“My goal when I started this nine weeks ago was to have 1,000 drivers in Massachusetts by April 19, and expand from city to city, but we’ve signed up way more than that,” he told Auto Finance News. “When we do launch, we will have millions using the service daily, so we need to make sure our technology can handle the demand. That’s really the only reason we are slowing down.”
More than 7,500 drivers applied within the past week, and SafeHer — formerly named Chariot for Women — projects to have more than 100,000 drivers by the fall, Pelletz said.
Drivers will use their own vehicles for now, he said, but SafeHer is in the market for manufacturers to provide a fleet of cars. The rideshare company is also aiming to offer “even better” financing opportunities than Uber’s Xchange Leasing program. “Everybody wants to get on board with us, so we have a lot of different options,” he said.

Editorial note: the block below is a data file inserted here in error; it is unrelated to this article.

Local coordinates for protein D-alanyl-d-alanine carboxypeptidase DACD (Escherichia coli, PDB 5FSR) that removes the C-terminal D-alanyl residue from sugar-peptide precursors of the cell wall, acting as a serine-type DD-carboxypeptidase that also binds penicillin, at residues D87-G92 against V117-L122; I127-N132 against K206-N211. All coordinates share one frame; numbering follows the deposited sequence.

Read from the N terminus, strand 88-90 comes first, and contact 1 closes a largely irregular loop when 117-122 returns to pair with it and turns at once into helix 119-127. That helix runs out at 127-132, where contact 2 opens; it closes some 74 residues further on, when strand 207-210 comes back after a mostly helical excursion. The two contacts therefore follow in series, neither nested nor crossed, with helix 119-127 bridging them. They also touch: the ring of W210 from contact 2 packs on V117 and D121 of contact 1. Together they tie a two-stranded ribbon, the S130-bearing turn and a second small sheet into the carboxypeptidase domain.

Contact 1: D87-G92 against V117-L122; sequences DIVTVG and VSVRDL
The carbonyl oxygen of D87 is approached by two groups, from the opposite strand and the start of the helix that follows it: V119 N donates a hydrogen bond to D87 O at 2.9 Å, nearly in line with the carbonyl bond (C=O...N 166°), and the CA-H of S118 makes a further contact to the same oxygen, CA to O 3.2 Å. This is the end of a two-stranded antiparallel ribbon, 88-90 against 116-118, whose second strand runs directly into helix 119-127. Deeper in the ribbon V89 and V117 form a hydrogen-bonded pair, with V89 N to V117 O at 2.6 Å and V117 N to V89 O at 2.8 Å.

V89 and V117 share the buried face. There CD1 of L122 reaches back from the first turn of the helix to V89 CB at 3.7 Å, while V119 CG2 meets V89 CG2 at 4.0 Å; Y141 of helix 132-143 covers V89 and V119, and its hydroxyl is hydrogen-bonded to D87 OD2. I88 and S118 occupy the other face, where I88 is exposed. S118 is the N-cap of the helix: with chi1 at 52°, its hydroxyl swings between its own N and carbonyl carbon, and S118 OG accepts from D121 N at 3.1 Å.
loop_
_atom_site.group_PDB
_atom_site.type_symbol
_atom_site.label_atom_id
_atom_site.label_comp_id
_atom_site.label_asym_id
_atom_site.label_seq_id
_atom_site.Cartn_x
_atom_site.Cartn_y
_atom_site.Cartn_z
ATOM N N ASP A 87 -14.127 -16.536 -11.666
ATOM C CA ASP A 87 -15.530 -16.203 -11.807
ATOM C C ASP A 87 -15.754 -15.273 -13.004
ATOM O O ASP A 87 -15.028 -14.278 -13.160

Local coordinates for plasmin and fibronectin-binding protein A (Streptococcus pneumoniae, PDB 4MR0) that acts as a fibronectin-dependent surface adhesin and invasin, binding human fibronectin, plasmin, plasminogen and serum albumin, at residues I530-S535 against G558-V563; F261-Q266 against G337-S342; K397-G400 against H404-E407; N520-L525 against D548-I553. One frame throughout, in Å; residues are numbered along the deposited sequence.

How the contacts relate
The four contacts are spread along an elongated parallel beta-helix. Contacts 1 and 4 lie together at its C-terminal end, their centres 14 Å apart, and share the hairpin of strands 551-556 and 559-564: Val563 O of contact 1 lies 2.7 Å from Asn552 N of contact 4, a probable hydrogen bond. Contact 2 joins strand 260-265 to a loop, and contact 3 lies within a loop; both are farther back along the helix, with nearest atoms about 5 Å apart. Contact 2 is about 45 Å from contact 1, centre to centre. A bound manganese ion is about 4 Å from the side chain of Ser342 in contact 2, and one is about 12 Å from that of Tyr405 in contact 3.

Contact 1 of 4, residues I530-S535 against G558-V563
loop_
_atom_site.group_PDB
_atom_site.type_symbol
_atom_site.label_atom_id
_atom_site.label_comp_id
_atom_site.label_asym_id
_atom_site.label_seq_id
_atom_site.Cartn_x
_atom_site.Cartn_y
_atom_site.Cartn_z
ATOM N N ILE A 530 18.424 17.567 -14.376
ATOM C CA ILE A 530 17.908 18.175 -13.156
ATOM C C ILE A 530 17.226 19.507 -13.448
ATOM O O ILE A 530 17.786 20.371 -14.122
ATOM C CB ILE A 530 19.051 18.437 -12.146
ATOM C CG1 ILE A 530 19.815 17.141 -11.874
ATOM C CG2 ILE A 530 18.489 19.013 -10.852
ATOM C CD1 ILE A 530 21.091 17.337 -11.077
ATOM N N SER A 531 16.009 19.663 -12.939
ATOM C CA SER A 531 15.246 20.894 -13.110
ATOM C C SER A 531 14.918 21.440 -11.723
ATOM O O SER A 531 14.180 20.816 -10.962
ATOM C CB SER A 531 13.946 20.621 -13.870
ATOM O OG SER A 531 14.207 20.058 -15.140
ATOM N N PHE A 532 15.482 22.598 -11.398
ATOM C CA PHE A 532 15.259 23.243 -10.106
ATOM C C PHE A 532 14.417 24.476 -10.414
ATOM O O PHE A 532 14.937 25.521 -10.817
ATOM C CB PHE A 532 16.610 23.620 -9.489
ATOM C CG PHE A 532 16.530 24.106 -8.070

A leasing program is one possibility, but SafeHer also hopes to help drivers score free cars. “One of our incentives for women drivers is that the top 1% earning drivers will get a free Tesla Model S on tax day, which is a huge incentive,” he said.
Additionally, Kelly Pelletz, SafeHer’s president and Michael Pelletz wife, opted for 2% of each rider’s fare to be donated to women-based charities. “Before passengers request a ride, they will get a popup on their phone where they can choose from 10 different charities every month, and choose where they want the money to go,” Michael Pelletz said.Like This Post